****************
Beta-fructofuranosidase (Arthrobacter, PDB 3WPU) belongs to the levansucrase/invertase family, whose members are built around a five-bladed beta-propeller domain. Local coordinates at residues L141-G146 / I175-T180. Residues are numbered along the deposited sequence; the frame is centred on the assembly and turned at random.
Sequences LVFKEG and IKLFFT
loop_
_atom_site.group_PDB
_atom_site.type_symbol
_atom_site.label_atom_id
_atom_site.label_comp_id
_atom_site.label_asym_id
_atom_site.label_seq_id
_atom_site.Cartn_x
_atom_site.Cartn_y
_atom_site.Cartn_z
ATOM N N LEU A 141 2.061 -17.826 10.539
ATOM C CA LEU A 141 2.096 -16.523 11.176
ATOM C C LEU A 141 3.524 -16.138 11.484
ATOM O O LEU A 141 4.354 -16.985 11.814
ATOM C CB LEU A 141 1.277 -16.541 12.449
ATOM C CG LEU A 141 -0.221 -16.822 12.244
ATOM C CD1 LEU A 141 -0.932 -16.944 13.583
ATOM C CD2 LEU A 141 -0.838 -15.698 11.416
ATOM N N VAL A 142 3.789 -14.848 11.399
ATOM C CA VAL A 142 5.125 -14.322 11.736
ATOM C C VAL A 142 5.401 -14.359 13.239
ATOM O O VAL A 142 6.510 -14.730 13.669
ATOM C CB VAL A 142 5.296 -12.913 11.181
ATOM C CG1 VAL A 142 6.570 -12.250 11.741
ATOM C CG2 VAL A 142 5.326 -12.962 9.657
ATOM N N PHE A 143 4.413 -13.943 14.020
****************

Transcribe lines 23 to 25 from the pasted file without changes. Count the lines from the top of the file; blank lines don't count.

ATOM C C VAL A 142 5.401 -14.359 13.239
ATOM O O VAL A 142 6.510 -14.730 13.669
ATOM C CB VAL A 142 5.296 -12.913 11.181